Story by Jaclyn Soria
Lakewood Elementary School’s playground has undergone a $50,000 makeover thanks to funds donated by the Friends of Lakewood and the Lakewood Elementary Expansion Fund. Of all the new enhancements, including basketball courts and playground equipment, the gaga ball pits are the main attraction.
So what is gaga ball anyway? And what makes it so popular among the kids?
Gaga ball is said to have originated in Israel, where the word for “hit” or “touch” is “ga.” The high-energy game is played in an octagonal pit, providing room for many players at one time. The main objective is to get players out by striking them below the knee with a soft foam ball.
The school’s two gaga ball pits, costing $6,000, were paid for entirely by Friends of Lakewood, a group of dads dedicated to enhancing the educational experience of Lakewood Elementary students. Member Chris Prestridge, who coaches the after-school sports program at Lakewood Elementary, says gaga ball has quickly emerged as one of the playground’s most popular activities.
“The students can’t wait to play once they get out here,” Prestridge says.
If a player is hit below the knee, he or she is out and leaves the pit. If someone holds the ball during the game, the player must also leave the pit. The last player remaining is the champion. Once he or she enjoys a brief celebration, the kids are quick to jump back in the pit for the next round.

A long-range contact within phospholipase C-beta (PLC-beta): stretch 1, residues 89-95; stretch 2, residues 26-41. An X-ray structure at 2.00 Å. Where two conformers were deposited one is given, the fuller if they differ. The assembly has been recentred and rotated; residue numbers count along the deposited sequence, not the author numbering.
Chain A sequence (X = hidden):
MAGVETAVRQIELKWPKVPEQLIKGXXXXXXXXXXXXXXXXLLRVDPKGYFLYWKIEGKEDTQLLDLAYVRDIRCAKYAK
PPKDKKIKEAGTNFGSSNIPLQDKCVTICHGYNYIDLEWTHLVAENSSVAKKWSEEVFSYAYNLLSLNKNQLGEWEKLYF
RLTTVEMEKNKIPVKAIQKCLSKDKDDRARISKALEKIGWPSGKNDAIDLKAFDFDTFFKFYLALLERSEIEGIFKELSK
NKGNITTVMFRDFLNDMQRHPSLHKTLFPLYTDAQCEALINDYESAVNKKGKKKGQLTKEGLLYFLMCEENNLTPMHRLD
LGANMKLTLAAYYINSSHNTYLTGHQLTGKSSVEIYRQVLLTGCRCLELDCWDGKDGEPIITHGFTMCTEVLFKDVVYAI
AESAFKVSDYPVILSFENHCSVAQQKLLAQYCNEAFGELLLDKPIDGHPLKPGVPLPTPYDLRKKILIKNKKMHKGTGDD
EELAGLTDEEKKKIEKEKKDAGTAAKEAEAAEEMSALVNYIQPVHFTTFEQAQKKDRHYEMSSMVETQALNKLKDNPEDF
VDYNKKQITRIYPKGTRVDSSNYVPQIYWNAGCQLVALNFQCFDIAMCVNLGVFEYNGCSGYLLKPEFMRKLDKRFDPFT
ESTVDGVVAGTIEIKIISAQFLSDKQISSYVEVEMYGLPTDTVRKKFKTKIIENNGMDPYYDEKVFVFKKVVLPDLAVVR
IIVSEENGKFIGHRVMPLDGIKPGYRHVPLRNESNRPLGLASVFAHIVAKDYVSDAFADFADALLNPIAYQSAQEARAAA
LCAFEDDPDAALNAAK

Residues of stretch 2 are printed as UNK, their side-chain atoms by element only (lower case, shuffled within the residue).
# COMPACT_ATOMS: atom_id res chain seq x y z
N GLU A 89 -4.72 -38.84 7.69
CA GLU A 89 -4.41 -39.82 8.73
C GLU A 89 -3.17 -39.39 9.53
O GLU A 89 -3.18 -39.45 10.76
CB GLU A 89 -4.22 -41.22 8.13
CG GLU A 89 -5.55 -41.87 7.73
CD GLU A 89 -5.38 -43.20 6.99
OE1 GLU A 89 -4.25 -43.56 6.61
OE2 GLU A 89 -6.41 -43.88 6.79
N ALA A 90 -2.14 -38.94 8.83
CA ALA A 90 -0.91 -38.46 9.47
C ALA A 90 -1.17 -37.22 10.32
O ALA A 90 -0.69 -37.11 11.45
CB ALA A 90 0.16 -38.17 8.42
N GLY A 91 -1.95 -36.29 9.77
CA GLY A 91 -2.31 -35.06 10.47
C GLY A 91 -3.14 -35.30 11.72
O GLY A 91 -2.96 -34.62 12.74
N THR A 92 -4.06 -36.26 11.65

Prestridge attributes much of gaga ball’s popularity to its inclusive nature. The fast-paced game can be played by any number of students. In fact, the more players, the better, he said. The game can also be played at any age, encouraging students in different grade levels to join forces in the name of fun and sport.
“It’s really the only game that students in all grades play together,” Prestridge says.
Sometimes referred to as a gentle dodgeball, the game is less accident-prone than other activities. However, on a recent afternoon, Lakewood Elementary students proudly showed off the “bloody knuckles” they get from brushing the pavement like octagon trophies.
“It’s just kind of my thing,” third-grader Parker Roby says. “I’m rough. This is rough.”
Despite the tame nature of the game, kids get a serious workout from the activity and are given a space to celebrate their competitive spirits, Prestridge says.
“It is literally the best game of all time,” Lakewood student Ben McCaffity says. “I can get everybody out.”
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